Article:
Well that pretty much wraps up things for now. Look for future posts on low budget drip irrigation, self-watering containers, and my family's farming background. It's good to be back.

Friday, April 2, 2010

Love Is in the Air

The goats were successfully dropped off for their month long lovefest. Well it's really Lucy's romantic getaway. Ethel is with the young does, showing off her impressive relative size, while Lucy is frolicking with the buck and nursing does. Fortunately, they are only separated by a chain link fence as they are very attached to one another. As they stood nose to nose at the fence line, I felt quite sorry for them; it's the first time they've been apart in eight months.

We had a wonderful time visiting the birth home of our girls, especially with all the one and two week dwarf goat babies running around. I can't wait until we have our own kiddies frisking about. However, the thought of having to inevitably give them away is already weighing heavy on me. Some people collect Hummels, stamps, comic books and whatnot; I collect pets. I know, I know, we're overrun with animals here, especially with the rats and everything. But seriously, how am I going to give up these 15 inch long, not more than 10 inch high, cubes of cuteness? Look!

In the right hand corner of this pic, you can see a blurry image of the stud who is going "to service" Lucy. He's quite a looker. I think they will have totally adorable babies. He might actually be Lucy's dad. Don't say "Ewww!" It's not like that with goats. I think...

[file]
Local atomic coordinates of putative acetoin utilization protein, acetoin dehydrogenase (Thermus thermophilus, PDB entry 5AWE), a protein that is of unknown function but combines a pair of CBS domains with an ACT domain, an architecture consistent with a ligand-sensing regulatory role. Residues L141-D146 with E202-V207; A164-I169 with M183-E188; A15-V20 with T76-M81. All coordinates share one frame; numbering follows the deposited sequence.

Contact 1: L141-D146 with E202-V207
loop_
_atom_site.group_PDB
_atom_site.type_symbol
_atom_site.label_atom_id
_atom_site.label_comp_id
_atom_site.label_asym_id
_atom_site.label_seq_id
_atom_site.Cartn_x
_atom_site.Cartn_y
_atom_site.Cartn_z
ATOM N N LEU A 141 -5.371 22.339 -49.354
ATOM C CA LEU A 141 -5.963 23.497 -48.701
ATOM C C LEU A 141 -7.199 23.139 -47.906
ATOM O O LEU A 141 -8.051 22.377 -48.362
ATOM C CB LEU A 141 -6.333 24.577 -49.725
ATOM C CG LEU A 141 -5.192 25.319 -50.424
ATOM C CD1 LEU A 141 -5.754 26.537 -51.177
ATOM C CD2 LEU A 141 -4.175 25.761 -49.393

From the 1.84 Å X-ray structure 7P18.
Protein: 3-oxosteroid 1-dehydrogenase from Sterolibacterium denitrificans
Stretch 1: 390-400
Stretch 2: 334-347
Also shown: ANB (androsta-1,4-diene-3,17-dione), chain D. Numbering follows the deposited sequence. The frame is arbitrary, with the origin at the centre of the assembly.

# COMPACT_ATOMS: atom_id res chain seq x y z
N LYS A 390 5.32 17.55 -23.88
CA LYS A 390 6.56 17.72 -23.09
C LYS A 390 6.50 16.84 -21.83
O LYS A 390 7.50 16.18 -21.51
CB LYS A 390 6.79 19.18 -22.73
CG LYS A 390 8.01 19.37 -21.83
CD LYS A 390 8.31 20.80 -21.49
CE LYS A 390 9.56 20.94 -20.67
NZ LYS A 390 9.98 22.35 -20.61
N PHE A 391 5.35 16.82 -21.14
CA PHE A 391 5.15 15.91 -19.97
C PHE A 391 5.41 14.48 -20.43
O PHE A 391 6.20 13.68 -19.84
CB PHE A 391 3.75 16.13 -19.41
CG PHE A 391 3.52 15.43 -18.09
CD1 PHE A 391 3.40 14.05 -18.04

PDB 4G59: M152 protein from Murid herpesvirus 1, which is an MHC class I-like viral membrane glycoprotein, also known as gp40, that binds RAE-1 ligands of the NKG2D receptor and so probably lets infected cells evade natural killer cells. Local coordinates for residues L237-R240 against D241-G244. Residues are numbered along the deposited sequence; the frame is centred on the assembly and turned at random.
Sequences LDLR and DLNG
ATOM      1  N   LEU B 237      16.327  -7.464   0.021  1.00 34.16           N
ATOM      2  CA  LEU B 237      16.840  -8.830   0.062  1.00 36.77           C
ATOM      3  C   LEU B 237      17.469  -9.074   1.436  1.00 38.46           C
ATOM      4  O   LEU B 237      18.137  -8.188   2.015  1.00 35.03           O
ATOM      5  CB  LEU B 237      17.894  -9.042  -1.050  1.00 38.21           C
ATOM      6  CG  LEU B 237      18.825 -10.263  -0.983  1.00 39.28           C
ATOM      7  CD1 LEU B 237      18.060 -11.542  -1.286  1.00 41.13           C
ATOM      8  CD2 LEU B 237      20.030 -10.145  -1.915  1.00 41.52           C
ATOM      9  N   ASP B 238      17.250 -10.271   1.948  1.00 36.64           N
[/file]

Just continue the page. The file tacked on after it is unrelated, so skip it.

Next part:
I mentioned to Mary Jane, the queen of goats at Oops Ranch, that I thought Lucy was in heat a couple weeks ago so didn't know when she would come back around again. Mary Jane told me that it was common for a doe to quickly go back into estrus once she caught whiff of a buck. We took a little tour to see all the animals, mostly miniatures, that they breed and raise on the farm and when we returned to give our ladies one last goodbye (Ute teared up as if this were a final farewell, poor baby), I noticed that Lucy was showing signs that she was... well... um... ready. That didn't take long! 15 minutes of male goat stink and Lucy was in the mood for love. Look closely at her backside.

 Before we left, I saw that the buck himself was noticing Lucy's odor as it blew downwind in his general direction. I suspect this will be a successful arrangement, though I am anxious for the girls to return. I miss their silly mugs.